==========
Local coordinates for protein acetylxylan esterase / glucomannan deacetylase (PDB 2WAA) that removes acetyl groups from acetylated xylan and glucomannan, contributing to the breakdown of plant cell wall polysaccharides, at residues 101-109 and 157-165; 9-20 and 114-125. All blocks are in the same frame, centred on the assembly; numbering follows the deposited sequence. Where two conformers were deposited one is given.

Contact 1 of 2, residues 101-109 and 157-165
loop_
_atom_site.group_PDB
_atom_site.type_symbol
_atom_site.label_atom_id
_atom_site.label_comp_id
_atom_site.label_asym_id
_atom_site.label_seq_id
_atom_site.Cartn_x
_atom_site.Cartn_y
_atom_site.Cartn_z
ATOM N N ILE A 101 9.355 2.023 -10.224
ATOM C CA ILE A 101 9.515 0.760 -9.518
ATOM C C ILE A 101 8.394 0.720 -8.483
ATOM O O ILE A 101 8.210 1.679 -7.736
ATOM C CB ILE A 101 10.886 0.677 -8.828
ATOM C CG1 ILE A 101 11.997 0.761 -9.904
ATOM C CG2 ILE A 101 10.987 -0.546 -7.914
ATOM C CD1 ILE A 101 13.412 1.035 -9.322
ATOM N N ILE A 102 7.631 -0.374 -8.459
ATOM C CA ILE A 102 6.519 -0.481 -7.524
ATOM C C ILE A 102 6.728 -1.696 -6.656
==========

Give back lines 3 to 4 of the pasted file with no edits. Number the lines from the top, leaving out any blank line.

loop_
_atom_site.group_PDB